Sustaining Ethiopia will always be a high risk strategy for Oromia. Ethiopia will inevitablly be a failed state in a not too distant future. Declaration of independent Oromia will be the safest option in order to create stable governance for the Oromo nation as well as stabilizing the whole region. If we attempt to patch up some sort of agreement with the Abyssinians before the sovereignty and independence of Oromia is a reality, you will quickly be back to where you started as we witnessed it in 1992. Oromia has to stand on its own as a sovereign and independent nation before any agreement with Abyssinians can be entertained.

Wealthier Oromia

That the empire heavily depends on Oromia’s wealth does not justify the current situation or any future economic ties between Oromia and Ethiopia. Over the past one hundred years, especially the last 2 decades, it has become abundantly clear that the enemy is well prepared to destroy us, through war, manmade famine, and severe economic exploitation. Even if Ethiopia became a fledgling democracy, by some unique miracle, from economic point of view, the Oromo would still be much more prosperous by going it alone.

The greatest enemy of development opportunity in Oromia is Ethiopia/Abyssinia/. As long as the Ethiopian system exists, the Abyssinians will be supported by the West. Love it or loath it, the Western powers recognize only Abyssinia as Ethiopia. For them Oromia is there just to be blundered and exploited. The evidence for this was clearly demonstrated when the Americans conspired with the TPLF in 1991-92, after the fall of the military regime, and subverted a golden opportunity for the Ethiopian empire to end peacefully or set itself on another course of history.

Would independent Oromia dissolve Ethiopia? It is unclear whether an independent Oromia would simply make Ethiopia smaller or terminate its existence altogether. The author’s best guess would be that Oromia and Ethiopia will live side by side as respectful and good neighbors. Both would greatly benefit from the peace, stability and economic co-operation as the byproduct of being good neighbors. Both become wealthier separately than they would ever be together. The reasons why unity would mean poverty are obvious for all to see. With the above mentioned wealth and natural resources of Oromia and other parts of the empire, Ethiopia is one the poorest African countries who top the list of world poverty ranking. The majority of the population lives below poverty line. This is not for lack of resources but because of the colonial relationship between the Abyssinians (the colonialists) and the other nations and nationalities in the empire including Oromia. This relationship is one of exploitation and subjugation which the colonized are justifiably resisting by any means necessary including wars of liberation. The result has been state sponsored terrorism by the colonizer and resistance by the colonized which creates instability in the region even beyond the empire’s borders. It is universally accepted that there is no worse enemy of development and economic progress than instability. A de-colonized Oromia, separate from Ethiopia/Abyssinia/, will contribute immensely towards peace and stability in the region thereby making development and economic progress in the region possible.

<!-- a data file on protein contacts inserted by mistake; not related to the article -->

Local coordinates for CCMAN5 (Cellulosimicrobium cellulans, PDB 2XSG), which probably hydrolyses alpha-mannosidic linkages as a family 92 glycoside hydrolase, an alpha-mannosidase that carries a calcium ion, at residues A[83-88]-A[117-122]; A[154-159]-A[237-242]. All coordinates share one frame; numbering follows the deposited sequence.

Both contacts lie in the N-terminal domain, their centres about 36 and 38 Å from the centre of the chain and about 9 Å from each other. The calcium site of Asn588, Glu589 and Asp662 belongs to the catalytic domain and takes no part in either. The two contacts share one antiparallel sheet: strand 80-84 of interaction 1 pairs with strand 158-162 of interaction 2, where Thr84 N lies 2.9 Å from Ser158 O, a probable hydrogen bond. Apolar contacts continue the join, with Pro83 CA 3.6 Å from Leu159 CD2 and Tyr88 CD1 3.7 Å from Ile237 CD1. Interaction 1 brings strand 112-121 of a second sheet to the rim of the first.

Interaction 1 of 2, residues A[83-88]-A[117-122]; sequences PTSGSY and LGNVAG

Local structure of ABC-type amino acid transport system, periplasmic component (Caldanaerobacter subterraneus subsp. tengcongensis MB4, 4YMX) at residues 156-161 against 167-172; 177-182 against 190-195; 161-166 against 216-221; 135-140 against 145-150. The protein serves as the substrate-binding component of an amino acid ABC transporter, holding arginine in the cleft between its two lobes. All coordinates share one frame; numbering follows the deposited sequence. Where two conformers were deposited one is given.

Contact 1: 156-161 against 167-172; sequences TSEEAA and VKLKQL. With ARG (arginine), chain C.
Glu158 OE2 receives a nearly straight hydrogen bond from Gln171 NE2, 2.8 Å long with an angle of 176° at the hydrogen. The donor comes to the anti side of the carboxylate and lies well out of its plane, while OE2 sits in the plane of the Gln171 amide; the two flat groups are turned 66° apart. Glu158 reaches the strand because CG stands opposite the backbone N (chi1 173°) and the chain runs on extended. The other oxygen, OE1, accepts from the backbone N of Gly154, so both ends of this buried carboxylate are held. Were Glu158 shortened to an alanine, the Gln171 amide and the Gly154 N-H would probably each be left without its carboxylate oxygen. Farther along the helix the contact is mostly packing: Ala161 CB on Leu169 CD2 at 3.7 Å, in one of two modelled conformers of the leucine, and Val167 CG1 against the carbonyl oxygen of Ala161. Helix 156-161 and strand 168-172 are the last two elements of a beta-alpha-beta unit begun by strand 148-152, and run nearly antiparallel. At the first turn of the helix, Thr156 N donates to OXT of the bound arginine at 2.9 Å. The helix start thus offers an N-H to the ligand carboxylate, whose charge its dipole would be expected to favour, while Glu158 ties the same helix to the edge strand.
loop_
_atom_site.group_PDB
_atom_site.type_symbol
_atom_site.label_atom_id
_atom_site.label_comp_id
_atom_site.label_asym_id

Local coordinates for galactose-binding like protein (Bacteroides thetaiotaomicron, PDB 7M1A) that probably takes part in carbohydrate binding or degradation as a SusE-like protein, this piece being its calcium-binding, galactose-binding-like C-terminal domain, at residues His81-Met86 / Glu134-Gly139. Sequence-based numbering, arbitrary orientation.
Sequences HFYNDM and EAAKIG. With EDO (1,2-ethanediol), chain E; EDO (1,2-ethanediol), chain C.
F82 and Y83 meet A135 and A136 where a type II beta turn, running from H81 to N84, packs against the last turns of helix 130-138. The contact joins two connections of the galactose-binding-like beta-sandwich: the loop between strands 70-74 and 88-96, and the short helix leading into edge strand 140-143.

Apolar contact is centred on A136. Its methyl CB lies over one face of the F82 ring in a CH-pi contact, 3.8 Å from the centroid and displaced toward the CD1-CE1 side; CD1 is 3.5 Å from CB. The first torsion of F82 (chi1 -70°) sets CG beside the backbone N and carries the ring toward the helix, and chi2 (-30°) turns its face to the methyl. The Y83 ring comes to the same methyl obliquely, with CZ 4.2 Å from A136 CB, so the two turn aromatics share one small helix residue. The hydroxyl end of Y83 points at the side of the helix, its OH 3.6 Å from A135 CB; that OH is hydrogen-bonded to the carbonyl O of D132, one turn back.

Today, there are about 13 million acutely starved people in Ethiopia totally reliant on food aid, whereas the Ethiopian regime has sold 3 million hectares of fertile farmland since 2008. The irresponsible land sale policy of Ethiopia has not only created a famine of huge proportion but also a total environmental disaster. Notwithstanding this, adding insult to injury, the West has appointed Meles Zenawi, unashamedly, an African spokesperson on the environment. So, there you have it.

Greener Oromia

Talking about the environment, the Oromo are green through and through. They plant trees. They respect nature. The Oromo believe that ‘nagaa’/peace/ must be maintained not only between God and man but also between man and nature. When the Abyssinians have been busy cutting down trees and destroying their environment over the past one hundred years, the Oromo have maintained a perfect harmony between nature and man.

The Oromo have customary and legislative Gada laws that govern land use. They allocate pastoral land, farm land, forests for bee farming, and forests for wildlife and building materials. The Oromo way of farming and land use is scientific. Practices such as crop rotation and using natural fertilizers are common. Oromia is the most bio-diverse country on earth. The Oromo farm several unique species of crops and plants. They introduced coffee and jimaa/khat/ to the world for example.